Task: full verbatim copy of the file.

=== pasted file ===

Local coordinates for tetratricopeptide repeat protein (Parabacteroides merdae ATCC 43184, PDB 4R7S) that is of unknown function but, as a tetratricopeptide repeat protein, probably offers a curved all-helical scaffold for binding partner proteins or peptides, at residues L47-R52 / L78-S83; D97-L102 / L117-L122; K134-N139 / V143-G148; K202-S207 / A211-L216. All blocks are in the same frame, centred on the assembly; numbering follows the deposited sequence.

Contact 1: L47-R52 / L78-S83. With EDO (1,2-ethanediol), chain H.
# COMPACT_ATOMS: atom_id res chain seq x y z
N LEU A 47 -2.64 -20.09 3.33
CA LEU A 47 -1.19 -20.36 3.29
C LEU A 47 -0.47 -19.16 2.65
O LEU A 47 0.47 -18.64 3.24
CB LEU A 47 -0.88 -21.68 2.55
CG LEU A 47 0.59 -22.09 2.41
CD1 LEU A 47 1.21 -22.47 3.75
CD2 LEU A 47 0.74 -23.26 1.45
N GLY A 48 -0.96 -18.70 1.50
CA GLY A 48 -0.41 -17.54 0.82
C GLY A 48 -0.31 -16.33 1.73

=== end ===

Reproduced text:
Local coordinates for tetratricopeptide repeat protein (Parabacteroides merdae ATCC 43184, PDB 4R7S) that is of unknown function but, as a tetratricopeptide repeat protein, probably offers a curved all-helical scaffold for binding partner proteins or peptides, at residues L47-R52 / L78-S83; D97-L102 / L117-L122; K134-N139 / V143-G148; K202-S207 / A211-L216. All blocks are in the same frame, centred on the assembly; numbering follows the deposited sequence.

Contact 1: L47-R52 / L78-S83. With EDO (1,2-ethanediol), chain H.
# COMPACT_ATOMS: atom_id res chain seq x y z
N LEU A 47 -2.64 -20.09 3.33
CA LEU A 47 -1.19 -20.36 3.29
C LEU A 47 -0.47 -19.16 2.65
O LEU A 47 0.47 -18.64 3.24
CB LEU A 47 -0.88 -21.68 2.55
CG LEU A 47 0.59 -22.09 2.41
CD1 LEU A 47 1.21 -22.47 3.75
CD2 LEU A 47 0.74 -23.26 1.45
N GLY A 48 -0.96 -18.70 1.50
CA GLY A 48 -0.41 -17.54 0.82
C GLY A 48 -0.31 -16.33 1.73